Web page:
I can definitely (rather, someone I would hire can definitely) rewire the panel, but as I mentioned I just sort of came into it, and it was only really attractive to me because it was 115v, and I thought the dual cable thing might make sense for times when I'm not using a distro.  would the other connection types you've cited be 230v or 115v?  or a bit of both that's over my head?  I work in mechanical construction trades, but anything bigger than low-voltage control wiring makes my head spin for some reason.



all good advice, thank you. 


My plan going forward is to go the 50A route and buy something listed for the application.  As I mentioned in my original post, nema14-50R's can be found easily for me, and it only makes sense that I utilize all of that available capacity since I'll definitely be growing into this. 


There is some attraction to the racpacs and the like, since I could install them in my amp rack now (where I need the power, and where that patch panel currently resides).  But those outdoor rated LEX products seem quite helpful for the occasional (for now, likely more soon) outdoor events I do where GFCI's would be appreciated.  If I went with a non-rack mounted distro, I think I'd still want to find a way to patch a single cable to my amp rack for power.  I don't like the idea of a spider box sitting next to my amp rack, or of a half-dozen extension cords between the amp rack and the spider box.  Question: does a rack-mounted distro (mounted higher than 6" off the ground) typically satisfy the 6" ground clearance outdoors?  Or does the metal rack ears/shell make it somehow less safe?  I guess those feet are metal on the LEX product...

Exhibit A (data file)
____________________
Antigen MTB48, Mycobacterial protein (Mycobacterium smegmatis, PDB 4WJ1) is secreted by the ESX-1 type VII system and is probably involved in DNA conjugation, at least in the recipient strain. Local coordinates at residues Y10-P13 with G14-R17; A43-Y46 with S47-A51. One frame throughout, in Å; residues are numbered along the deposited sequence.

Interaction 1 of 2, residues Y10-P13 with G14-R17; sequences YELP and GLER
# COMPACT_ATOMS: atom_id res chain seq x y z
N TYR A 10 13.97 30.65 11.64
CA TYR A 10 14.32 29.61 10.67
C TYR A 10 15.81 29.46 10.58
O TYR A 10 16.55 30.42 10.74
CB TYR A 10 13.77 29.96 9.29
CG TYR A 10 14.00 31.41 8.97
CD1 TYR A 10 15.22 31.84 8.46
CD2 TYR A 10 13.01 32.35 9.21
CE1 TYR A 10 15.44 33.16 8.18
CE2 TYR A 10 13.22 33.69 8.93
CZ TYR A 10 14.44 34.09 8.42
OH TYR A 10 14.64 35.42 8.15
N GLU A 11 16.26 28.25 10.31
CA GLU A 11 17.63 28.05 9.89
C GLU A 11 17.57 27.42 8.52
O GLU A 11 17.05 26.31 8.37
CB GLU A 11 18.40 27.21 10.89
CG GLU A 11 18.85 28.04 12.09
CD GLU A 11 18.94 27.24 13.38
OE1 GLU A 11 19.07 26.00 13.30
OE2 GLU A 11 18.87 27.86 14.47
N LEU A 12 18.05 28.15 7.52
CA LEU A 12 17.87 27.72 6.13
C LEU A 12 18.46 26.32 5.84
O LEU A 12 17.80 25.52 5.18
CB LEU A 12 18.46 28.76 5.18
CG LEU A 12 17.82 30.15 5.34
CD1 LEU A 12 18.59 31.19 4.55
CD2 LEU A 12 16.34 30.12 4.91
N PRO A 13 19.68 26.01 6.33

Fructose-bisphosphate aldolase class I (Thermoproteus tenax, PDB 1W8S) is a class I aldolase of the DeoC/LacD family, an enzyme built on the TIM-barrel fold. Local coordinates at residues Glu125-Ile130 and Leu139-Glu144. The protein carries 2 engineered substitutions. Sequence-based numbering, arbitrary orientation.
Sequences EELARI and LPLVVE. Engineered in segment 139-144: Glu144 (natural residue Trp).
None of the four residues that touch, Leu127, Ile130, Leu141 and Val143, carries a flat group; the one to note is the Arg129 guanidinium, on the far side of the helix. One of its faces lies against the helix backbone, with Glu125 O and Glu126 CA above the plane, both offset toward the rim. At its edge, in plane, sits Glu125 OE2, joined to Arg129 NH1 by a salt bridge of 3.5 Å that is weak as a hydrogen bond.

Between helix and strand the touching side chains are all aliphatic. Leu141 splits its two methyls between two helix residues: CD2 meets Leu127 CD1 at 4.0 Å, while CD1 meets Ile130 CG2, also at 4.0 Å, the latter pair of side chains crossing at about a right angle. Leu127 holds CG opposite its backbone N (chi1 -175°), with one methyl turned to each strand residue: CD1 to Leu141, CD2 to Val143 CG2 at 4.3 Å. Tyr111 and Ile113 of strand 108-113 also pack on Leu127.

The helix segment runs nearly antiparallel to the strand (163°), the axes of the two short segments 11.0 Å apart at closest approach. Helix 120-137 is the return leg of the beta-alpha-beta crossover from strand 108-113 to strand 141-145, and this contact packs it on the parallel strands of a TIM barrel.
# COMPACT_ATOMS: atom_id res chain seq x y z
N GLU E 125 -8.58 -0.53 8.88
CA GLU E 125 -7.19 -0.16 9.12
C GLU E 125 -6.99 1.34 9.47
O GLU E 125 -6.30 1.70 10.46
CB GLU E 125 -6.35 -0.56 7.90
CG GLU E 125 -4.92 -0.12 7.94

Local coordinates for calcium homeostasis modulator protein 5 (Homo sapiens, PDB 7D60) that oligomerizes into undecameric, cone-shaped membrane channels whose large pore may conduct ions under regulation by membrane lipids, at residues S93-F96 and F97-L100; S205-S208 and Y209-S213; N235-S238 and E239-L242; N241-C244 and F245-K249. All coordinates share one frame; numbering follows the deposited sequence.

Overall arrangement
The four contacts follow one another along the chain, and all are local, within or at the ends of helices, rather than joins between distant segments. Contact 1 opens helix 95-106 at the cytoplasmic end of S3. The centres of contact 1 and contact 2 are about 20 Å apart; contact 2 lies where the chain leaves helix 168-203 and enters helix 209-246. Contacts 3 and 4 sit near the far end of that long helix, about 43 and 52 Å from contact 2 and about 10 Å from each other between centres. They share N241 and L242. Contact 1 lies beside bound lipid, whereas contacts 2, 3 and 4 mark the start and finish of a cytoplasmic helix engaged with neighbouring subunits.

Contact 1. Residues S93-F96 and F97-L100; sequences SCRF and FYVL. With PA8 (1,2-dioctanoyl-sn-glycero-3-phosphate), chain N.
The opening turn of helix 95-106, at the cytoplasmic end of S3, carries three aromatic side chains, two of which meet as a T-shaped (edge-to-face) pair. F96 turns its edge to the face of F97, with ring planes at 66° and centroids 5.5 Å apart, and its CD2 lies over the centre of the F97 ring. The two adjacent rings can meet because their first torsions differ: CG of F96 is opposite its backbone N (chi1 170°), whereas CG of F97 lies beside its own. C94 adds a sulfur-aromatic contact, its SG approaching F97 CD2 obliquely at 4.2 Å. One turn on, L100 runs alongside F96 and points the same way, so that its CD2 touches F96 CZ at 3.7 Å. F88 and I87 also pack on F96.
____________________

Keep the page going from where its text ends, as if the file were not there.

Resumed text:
What's the industry standard approach to this?  Are people running 30A 230v to their amp racks from their distro to a sub-distro of some kind in the amp rack, or is it just a 115v line with 20-30A capacity? 


The Furman ASD120 looks interesting too, as far as listed/rack mounted distro's go.  the sequencing feature might even help to let my mixer boot up before the amps turn on, or my router boot up before I fire up the mixer, so I don't have to babysit that stage of the setup and can spend that time taping cables or storing cases.  Anyone have anything bad to say about that product?  I can't seem to download the data sheet on their website; anyone know if this is a listed device?


I will not be doing any "tying in", using camloks, or anything like that.  I'm just trying to streamline my a/c distribution plan for minimal cable connections on site and maximum headroom without violating any codes/putting anyone at risk.  I'd rather buy something listed and rated for 50A now, than spend money on something that already has the writing on the wall, even if it's not YET being locally enforced.